That’s partly because 2020 will mark 48 years since New Jersey Republicans last won an election for U.S. Senate.

Last year was particularly demoralizing for the GOP. Bob Hugin, a newly retired pharmaceutical executive and Marine veteran, spent $40 million against Democratic incumbent Sen. Bob Menendez, who had just survived a corruption trial by hung jury. Many New Jersey Democrats were panicked late into the campaign, as some polls indicated a close race. But President Donald Trump’s deep unpopularity in the state, along with attacks by Menendez on drug pricing controversies surrounding Hugin’s company, could not be overcome. In the end, Hugin lost by 11 percentage points.

Now, with Booker likely on the ballot in 2020 and still relatively popular in New Jersey, and Trump at the top of the ticket, what seemed so close to Republicans’ grasp last year looks farther away than ever.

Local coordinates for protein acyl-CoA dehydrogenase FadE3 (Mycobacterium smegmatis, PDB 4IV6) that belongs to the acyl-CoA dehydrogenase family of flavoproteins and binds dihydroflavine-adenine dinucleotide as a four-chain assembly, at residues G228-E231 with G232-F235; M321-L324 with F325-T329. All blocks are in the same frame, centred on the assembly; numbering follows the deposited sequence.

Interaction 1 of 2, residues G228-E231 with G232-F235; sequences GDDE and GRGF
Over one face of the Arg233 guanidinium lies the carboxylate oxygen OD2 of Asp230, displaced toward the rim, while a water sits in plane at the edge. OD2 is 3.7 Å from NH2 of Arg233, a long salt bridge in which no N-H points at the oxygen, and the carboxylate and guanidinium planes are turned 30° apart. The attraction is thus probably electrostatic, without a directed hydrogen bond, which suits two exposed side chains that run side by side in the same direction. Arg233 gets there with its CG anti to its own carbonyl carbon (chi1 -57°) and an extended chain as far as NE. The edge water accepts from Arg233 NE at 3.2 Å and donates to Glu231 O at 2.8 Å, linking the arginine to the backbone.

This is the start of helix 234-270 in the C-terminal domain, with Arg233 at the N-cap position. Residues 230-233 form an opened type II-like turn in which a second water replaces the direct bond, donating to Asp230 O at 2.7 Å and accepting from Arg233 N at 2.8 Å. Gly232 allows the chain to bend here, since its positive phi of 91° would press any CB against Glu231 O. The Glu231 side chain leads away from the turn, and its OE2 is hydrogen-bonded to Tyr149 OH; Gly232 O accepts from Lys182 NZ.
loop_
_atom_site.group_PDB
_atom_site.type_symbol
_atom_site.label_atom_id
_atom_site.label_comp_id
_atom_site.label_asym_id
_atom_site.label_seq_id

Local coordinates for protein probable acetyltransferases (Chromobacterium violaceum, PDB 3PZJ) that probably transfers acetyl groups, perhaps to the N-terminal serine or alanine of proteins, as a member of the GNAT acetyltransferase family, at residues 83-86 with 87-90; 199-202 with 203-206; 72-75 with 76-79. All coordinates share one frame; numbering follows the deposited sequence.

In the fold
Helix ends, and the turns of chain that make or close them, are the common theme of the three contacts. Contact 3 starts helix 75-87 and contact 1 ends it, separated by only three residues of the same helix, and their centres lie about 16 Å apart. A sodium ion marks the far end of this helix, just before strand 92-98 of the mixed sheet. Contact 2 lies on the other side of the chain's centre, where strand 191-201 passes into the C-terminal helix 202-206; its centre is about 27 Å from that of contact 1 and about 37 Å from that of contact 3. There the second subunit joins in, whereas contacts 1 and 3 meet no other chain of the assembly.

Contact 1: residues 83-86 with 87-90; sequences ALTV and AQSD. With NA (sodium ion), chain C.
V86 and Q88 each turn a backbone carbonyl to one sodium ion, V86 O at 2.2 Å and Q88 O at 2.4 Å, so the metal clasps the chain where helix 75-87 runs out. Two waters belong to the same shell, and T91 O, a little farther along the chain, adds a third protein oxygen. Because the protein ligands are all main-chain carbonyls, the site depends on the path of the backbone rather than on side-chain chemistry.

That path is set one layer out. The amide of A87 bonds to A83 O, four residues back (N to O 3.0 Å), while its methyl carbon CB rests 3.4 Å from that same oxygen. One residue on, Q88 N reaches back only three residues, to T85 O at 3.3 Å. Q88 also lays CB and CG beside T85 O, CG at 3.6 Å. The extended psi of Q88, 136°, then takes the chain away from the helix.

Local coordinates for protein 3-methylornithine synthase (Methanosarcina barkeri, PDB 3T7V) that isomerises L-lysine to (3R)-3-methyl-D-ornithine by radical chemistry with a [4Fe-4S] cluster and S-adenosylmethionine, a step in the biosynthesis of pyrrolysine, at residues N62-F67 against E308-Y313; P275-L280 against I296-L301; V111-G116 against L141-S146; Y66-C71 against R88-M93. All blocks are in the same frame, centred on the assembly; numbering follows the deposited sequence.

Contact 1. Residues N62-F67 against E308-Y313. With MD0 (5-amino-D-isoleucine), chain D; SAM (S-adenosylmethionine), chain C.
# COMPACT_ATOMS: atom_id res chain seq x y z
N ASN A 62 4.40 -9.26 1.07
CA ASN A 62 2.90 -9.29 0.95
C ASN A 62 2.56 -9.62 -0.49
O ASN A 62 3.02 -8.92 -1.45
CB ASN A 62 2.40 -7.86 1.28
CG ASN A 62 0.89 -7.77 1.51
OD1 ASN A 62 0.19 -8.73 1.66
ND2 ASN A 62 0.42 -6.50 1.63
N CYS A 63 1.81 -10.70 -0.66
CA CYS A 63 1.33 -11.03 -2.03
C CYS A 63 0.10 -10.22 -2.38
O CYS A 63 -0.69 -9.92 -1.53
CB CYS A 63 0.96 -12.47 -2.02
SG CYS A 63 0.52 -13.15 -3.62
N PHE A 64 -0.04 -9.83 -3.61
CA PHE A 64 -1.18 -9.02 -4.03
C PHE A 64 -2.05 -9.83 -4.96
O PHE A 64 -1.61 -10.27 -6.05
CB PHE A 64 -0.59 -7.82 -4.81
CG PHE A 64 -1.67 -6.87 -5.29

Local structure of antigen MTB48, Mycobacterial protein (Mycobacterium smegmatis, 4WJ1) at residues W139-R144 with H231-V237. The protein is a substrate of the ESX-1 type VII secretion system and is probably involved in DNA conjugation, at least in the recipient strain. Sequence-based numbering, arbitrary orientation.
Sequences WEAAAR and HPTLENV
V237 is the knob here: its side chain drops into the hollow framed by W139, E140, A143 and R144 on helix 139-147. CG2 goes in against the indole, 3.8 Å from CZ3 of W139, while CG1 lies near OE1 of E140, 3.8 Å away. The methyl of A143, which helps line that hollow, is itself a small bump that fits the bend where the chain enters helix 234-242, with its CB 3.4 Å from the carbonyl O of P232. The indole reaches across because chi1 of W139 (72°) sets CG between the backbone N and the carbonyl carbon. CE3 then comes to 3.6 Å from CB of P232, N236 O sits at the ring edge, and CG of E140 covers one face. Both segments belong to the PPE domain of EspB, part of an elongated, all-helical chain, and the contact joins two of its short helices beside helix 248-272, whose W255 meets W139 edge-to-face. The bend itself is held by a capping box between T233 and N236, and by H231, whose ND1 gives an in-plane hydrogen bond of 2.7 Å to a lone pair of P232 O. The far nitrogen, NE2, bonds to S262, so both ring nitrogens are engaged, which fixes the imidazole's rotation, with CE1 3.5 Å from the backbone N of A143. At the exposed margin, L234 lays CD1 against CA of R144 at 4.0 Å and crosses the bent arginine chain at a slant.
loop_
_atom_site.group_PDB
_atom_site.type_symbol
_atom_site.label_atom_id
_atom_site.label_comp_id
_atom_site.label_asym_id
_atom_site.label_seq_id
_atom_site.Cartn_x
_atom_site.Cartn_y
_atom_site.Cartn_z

“Having spent such a significant amount of money and going up against someone who has been wounded on the Democratic side, the fact that [Hugin] he still lost by double digits, yeah that’s got to hurt,” Krista Jenkins, a pollster at Fairleigh Dickinson University, said.

Even if Booker is on the ballot for president or vice president, he’s likely to be a Senate candidate as well. New Jersey Democrats changed the law last year to ensure that Booker can appear on the ballot for Senate and president at the same time.

“He’s wasting New Jersey’s resources and time running around on a failed presidential bid,” New Jersey Republican State Chairman Doug Steinhardt said.

Steinhardt remains hopeful when discussing Booker’s Senate seat, and said he’s been steadily rebuilding the New Jersey Republican Party’s fundraising base since taking over as chairman two years ago.

“I don’t ever think anything is ultimately out of reach.”